A new food processing aid can help prevent Salmonella bacteria from making food dangerous, spoiled, and unfit to eat.The FDA and US Department of Agriculture have approved a food processing aid against Salmonella, according to a press release.
The additive, called Salmonelex, uses natural phages to eliminate the bacteria, according to a December 31, 2013 news release, "Food processing aid approved to eliminate Salmonella." You also can check out articles such as "FDA proposes two new food safety rules," "Salmonella outbreak affects 18 people," and "Resistant salmonella strain potential risk to public health."
Salmonelex is produced by Micreos of the Netherlands and will be used by poultry processors in the United States beginning in January, 2014. “Now that the FDA and USDA have given the green light we can offer food processors a new and natural solution against Salmonella, including antibiotic resistant strains,” said Mark Offerhaus, CEO of Micreos, according to the December 31, 2013 news release, Food processing aid approved to eliminate Salmonella. “Salmonelex is seen as a very elegant solution as it targets only Salmonella and has no other effect on the treated food product, neither in taste, nor texture.”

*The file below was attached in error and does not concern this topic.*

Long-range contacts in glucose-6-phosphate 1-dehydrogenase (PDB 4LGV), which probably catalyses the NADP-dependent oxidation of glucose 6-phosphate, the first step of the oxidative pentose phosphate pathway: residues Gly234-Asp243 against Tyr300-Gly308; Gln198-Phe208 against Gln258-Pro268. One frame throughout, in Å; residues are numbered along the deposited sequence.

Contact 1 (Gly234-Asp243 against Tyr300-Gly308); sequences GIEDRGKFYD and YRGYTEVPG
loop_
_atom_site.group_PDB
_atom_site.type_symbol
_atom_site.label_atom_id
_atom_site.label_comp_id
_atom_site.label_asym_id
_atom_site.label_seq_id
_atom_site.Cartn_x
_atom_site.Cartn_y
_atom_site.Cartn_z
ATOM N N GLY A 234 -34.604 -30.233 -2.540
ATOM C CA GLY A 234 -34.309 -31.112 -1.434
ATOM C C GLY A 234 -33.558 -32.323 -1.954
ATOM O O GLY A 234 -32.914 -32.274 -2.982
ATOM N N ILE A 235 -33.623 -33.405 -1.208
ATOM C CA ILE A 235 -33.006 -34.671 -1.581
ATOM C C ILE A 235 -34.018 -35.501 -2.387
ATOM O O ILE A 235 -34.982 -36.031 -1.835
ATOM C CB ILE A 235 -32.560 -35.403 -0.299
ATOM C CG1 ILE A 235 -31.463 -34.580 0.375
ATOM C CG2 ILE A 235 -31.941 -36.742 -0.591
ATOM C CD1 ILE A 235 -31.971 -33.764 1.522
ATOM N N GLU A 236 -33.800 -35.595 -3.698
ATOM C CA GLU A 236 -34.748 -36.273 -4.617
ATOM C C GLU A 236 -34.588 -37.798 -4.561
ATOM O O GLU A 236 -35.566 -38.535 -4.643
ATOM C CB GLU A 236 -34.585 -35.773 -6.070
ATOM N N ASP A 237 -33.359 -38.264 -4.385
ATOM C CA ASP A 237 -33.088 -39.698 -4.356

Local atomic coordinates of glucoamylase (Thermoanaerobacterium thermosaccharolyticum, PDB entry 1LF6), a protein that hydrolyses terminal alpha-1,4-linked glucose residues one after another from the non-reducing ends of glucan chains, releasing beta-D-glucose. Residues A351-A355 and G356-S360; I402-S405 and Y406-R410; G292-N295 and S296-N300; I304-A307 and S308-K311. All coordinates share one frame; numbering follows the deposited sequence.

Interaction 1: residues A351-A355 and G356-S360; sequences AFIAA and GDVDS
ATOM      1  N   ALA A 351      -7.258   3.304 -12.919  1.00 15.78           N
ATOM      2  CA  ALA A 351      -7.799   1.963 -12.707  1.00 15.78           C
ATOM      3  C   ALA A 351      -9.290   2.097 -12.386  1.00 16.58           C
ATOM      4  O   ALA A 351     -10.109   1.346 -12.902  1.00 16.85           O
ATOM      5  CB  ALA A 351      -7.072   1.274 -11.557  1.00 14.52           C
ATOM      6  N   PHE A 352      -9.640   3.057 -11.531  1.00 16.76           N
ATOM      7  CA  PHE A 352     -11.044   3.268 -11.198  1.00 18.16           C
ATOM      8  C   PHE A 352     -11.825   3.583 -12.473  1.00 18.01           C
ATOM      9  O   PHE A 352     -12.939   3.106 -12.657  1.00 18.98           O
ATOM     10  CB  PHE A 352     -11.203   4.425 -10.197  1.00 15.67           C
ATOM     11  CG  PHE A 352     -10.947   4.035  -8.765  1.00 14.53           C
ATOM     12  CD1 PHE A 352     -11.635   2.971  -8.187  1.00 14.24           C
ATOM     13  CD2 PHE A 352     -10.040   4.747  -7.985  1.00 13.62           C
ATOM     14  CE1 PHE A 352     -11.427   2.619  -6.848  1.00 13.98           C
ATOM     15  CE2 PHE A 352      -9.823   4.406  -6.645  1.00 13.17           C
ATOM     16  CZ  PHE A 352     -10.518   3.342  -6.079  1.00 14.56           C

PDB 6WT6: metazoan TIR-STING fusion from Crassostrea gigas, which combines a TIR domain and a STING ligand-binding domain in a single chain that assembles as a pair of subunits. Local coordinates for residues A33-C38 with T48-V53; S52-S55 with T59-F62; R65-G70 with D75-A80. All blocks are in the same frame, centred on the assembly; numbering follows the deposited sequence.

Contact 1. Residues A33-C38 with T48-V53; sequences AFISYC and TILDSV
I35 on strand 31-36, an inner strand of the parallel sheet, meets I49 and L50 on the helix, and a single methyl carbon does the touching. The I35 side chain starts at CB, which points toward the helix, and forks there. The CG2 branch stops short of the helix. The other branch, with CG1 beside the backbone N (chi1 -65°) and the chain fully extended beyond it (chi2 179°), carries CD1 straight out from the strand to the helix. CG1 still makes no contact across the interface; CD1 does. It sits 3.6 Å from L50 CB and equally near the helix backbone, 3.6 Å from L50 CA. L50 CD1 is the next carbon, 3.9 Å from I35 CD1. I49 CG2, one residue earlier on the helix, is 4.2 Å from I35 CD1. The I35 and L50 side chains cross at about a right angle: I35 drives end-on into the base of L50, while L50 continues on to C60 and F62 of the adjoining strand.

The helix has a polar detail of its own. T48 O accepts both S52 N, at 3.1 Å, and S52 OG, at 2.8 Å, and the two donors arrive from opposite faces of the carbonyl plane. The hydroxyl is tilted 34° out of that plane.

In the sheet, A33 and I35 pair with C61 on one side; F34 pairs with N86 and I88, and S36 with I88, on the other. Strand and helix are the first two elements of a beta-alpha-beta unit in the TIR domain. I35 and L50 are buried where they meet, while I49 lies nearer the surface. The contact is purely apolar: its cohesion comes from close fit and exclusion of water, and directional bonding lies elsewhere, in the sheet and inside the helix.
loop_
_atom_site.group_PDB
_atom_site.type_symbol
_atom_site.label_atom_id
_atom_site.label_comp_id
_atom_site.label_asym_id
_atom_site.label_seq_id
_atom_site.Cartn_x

The food processing aid can be applied as a topical spray or added to chilled tank water
According to the US Food Safety and Inspection Services of the USDA, illnesses attributed to Salmonella have continued at a high rate or have increased despite previous interventions.
“Research has shown that Salmonelex does not dissipate in the presence of protein,” according to Dirk de Meester, business development manager for Micreos. “Thus, the product enables processors to reduce the use of chemicals and reach Salmonella in places where antimicrobial chemicals are ineffective, for example in follicles which close when exposed to cold water in a chiller.”